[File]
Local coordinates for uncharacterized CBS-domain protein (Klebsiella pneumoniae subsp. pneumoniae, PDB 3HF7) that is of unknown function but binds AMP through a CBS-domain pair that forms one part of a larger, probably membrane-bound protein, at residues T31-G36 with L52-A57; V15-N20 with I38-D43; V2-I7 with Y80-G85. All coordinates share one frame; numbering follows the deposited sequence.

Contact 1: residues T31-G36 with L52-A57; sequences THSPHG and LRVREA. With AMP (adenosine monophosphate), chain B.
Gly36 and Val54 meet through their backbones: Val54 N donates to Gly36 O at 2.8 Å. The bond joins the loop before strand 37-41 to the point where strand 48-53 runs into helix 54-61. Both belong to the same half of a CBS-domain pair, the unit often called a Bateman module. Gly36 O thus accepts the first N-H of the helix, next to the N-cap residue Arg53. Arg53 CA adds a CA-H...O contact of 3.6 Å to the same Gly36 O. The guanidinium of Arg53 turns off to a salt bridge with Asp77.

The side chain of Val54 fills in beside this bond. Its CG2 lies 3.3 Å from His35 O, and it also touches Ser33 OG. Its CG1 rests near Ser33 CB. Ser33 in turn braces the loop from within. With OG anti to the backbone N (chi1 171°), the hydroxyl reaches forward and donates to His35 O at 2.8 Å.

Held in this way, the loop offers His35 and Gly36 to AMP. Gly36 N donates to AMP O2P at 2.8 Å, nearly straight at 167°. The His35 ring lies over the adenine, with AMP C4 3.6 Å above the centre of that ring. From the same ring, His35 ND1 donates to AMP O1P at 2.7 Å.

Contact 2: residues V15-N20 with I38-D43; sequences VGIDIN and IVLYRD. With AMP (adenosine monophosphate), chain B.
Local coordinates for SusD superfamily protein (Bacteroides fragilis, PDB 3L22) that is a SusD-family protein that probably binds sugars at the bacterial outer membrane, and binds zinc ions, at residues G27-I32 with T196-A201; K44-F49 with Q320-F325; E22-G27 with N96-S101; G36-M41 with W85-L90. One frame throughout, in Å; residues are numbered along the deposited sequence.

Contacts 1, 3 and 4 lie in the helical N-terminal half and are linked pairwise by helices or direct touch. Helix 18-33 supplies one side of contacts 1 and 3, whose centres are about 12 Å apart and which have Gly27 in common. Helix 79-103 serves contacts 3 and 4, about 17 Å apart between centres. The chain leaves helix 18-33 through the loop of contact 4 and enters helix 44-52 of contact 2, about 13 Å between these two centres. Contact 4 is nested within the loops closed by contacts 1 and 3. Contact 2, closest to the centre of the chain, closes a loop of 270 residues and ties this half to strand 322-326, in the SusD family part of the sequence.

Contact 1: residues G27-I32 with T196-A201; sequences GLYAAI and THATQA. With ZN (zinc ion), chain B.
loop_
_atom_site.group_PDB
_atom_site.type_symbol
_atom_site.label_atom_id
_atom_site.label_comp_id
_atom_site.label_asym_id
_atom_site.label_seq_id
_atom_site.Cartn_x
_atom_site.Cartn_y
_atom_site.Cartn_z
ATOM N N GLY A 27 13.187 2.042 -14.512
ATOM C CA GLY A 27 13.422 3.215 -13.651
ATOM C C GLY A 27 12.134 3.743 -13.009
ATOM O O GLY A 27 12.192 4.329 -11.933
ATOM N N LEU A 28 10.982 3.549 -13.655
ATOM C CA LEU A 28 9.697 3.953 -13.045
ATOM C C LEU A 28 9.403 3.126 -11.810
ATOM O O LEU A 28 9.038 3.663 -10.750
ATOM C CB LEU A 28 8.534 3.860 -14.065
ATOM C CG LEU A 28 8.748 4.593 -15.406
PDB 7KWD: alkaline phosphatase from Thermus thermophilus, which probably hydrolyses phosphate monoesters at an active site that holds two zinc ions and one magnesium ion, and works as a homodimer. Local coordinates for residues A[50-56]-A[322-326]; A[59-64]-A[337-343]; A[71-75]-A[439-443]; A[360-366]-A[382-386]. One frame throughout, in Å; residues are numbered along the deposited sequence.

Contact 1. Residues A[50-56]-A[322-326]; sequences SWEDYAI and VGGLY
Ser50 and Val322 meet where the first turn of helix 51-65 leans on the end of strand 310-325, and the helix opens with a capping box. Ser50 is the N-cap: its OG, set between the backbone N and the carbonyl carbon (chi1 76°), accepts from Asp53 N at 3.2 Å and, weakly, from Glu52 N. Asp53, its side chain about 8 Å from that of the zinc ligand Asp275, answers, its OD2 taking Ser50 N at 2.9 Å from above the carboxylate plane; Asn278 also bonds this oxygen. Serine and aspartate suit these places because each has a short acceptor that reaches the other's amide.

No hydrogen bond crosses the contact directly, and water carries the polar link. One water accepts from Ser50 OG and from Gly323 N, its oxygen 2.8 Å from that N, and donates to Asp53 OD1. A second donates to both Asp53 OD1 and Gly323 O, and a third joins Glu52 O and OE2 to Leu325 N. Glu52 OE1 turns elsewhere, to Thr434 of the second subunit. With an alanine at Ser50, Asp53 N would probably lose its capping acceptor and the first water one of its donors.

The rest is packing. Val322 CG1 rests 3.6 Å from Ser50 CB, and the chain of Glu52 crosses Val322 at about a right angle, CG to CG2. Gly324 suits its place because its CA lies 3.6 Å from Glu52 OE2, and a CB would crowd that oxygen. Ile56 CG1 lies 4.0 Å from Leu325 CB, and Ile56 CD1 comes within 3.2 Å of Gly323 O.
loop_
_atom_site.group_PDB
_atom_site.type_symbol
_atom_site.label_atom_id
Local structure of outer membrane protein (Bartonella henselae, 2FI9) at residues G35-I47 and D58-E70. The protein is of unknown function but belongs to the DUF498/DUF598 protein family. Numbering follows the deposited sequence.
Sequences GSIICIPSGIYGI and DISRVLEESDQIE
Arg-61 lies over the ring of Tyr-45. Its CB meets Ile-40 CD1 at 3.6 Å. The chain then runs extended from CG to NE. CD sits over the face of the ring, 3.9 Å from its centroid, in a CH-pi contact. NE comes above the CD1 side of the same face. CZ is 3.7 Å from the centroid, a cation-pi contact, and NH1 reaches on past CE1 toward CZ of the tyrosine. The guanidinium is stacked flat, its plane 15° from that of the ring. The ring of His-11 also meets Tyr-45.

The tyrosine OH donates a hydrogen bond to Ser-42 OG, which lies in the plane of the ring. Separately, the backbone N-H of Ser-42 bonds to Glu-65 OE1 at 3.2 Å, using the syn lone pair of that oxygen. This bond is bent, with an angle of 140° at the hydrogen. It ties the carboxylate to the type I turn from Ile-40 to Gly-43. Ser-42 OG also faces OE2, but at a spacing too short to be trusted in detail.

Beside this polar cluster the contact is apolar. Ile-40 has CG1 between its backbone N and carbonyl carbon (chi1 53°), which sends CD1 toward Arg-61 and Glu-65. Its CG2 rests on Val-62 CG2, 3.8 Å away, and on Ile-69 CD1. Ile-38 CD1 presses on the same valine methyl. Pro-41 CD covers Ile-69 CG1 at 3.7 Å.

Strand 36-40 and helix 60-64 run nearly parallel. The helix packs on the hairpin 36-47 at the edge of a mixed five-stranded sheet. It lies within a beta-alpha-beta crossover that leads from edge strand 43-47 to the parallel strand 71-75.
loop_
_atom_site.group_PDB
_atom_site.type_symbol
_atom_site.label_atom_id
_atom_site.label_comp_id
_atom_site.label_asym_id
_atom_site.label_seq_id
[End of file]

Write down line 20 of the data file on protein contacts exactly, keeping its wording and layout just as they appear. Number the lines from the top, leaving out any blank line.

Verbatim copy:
ATOM N N GLY A 27 13.187 2.042 -14.512